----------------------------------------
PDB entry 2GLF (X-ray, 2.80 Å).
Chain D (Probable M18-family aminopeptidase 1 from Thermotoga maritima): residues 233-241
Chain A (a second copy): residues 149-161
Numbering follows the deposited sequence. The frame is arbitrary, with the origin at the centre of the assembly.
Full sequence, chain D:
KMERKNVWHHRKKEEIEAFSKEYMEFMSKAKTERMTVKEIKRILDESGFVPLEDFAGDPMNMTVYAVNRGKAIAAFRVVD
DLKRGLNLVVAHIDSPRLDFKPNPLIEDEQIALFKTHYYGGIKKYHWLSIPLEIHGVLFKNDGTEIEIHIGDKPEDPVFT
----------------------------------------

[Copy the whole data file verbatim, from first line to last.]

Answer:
PDB entry 2GLF (X-ray, 2.80 Å).
Chain D (Probable M18-family aminopeptidase 1 from Thermotoga maritima): residues 233-241
Chain A (a second copy): residues 149-161
Numbering follows the deposited sequence. The frame is arbitrary, with the origin at the centre of the assembly.
Full sequence, chain D:
KMERKNVWHHRKKEEIEAFSKEYMEFMSKAKTERMTVKEIKRILDESGFVPLEDFAGDPMNMTVYAVNRGKAIAAFRVVD
DLKRGLNLVVAHIDSPRLDFKPNPLIEDEQIALFKTHYYGGIKKYHWLSIPLEIHGVLFKNDGTEIEIHIGDKPEDPVFT